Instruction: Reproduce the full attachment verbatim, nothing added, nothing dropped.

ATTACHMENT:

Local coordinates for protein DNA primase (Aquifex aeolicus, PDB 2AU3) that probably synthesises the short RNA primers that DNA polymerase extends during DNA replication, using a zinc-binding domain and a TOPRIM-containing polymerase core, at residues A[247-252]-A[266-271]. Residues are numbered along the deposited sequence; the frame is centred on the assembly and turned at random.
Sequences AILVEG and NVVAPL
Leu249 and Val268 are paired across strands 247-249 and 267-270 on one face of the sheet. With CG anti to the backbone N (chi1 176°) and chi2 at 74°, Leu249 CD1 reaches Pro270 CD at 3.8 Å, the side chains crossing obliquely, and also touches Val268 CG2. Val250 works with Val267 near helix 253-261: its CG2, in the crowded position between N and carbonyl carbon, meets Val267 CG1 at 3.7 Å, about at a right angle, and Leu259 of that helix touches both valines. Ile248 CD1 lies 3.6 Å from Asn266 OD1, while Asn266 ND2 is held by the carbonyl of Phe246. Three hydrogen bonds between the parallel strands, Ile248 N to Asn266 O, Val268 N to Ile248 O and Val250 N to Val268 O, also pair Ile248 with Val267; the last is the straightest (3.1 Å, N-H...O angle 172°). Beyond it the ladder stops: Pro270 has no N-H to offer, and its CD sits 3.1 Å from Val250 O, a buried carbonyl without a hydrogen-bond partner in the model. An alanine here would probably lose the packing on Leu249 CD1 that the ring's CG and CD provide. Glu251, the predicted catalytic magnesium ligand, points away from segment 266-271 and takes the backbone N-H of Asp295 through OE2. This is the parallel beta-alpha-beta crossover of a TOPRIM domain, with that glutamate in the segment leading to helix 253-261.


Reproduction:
Local coordinates for protein DNA primase (Aquifex aeolicus, PDB 2AU3) that probably synthesises the short RNA primers that DNA polymerase extends during DNA replication, using a zinc-binding domain and a TOPRIM-containing polymerase core, at residues A[247-252]-A[266-271]. Residues are numbered along the deposited sequence; the frame is centred on the assembly and turned at random.
Sequences AILVEG and NVVAPL
Leu249 and Val268 are paired across strands 247-249 and 267-270 on one face of the sheet. With CG anti to the backbone N (chi1 176°) and chi2 at 74°, Leu249 CD1 reaches Pro270 CD at 3.8 Å, the side chains crossing obliquely, and also touches Val268 CG2. Val250 works with Val267 near helix 253-261: its CG2, in the crowded position between N and carbonyl carbon, meets Val267 CG1 at 3.7 Å, about at a right angle, and Leu259 of that helix touches both valines. Ile248 CD1 lies 3.6 Å from Asn266 OD1, while Asn266 ND2 is held by the carbonyl of Phe246. Three hydrogen bonds between the parallel strands, Ile248 N to Asn266 O, Val268 N to Ile248 O and Val250 N to Val268 O, also pair Ile248 with Val267; the last is the straightest (3.1 Å, N-H...O angle 172°). Beyond it the ladder stops: Pro270 has no N-H to offer, and its CD sits 3.1 Å from Val250 O, a buried carbonyl without a hydrogen-bond partner in the model. An alanine here would probably lose the packing on Leu249 CD1 that the ring's CG and CD provide. Glu251, the predicted catalytic magnesium ligand, points away from segment 266-271 and takes the backbone N-H of Asp295 through OE2. This is the parallel beta-alpha-beta crossover of a TOPRIM domain, with that glutamate in the segment leading to helix 253-261.